When you're learning how to create lanyards, the box braid is the obvious place to begin. Knowing how to choose your lanyard strands, measure them correctly, complete the stitch well and finish your lanyard are essential for these projects.
Buy two colors of quality lanyard (also called gimp or boondoggle) for a standard box braid. Although you can use one color for any type of lanyard, the results will be much less impressive. Cut the two strands of lanyard to the same length, about 12 or 14 times the length that you'd like your completed lanyard to be. For example, if you are making a lanyard bracelet, wrap the lanyard around your wrist once, measure the length and multiply by 12 or 14 to get the correct length of the strands. First-timers may want to add a bit of length to the original strands in case of loose stitches.
Lay one strand horizontally on the table, and lay the other vertically on top of it. Take the left end of the horizontal strand and curl it over the vertical strand so that it extends to the right. This should form a loop over the vertical strand. Then take the right end of the horizontal strand and curl it over the vertical strand so that it extends to the left. This forms a second loop.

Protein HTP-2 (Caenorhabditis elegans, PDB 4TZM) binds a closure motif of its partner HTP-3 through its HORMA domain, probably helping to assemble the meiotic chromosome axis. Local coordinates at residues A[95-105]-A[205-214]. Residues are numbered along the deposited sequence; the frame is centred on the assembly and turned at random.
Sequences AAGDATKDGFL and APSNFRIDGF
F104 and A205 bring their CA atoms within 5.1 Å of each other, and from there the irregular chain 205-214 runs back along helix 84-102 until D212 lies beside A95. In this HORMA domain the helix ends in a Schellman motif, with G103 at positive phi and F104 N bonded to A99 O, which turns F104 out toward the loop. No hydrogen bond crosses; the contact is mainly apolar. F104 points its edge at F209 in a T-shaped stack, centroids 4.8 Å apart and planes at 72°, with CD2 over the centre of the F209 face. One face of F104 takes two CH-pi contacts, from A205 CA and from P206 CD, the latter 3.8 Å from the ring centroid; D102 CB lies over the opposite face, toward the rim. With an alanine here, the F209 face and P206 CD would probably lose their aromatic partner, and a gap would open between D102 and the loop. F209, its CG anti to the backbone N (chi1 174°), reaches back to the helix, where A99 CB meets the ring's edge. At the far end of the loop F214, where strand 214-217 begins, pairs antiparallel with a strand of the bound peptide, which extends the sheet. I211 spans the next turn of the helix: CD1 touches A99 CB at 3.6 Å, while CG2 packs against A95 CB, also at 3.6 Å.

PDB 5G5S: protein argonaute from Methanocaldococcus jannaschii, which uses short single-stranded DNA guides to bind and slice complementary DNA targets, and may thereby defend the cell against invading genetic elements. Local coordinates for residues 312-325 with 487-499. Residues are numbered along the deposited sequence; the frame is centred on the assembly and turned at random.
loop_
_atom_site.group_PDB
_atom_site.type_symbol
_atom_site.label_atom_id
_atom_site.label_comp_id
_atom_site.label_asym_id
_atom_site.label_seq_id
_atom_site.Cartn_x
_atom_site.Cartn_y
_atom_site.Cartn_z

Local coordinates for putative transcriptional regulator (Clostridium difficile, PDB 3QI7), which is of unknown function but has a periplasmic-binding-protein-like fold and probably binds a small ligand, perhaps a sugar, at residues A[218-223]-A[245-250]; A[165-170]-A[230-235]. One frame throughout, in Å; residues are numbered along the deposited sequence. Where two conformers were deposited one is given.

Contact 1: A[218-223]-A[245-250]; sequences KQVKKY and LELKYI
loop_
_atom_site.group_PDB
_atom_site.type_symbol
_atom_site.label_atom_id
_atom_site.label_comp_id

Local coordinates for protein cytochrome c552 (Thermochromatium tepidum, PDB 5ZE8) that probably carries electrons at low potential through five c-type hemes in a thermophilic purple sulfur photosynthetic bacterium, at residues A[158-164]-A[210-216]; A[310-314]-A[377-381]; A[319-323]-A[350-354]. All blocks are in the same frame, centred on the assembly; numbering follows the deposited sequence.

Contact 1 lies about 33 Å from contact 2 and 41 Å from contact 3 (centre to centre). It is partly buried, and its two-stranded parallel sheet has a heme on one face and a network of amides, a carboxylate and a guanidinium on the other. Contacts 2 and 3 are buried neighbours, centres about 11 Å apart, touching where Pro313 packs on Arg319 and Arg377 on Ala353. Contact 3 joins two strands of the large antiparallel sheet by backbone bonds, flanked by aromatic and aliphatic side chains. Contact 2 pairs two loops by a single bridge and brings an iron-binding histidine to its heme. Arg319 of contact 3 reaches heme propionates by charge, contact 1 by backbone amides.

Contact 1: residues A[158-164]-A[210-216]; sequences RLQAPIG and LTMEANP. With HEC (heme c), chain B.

Thread the top end of the vertical strand over the loop nearest to it and under the loop farthest from it. Then thread the bottom end of the vertical strand over the loop nearest to it and under the loop farthest from it as well. Grasp two adjacent strands in your right hand and the other two in your left hand, and pull to tighten the stitch. Repeat these steps to add additional stitches to your lanyard.
Completing the Lanyard
When the lanyard reaches the desired length, make one more stitch but do not pull it tight. Thread each strand around the strand to its left and up through the center of the stitch. At this point, all of the strands should be protruding from the middle of the stitch. Grasp all four strand ends and pull them to tighten this last stitch. Then attach a lanyard hook to the end. If you are making a bracelet, necklace or other loop-shaped lanyard, attach the lanyard hook to both ends to form the loop.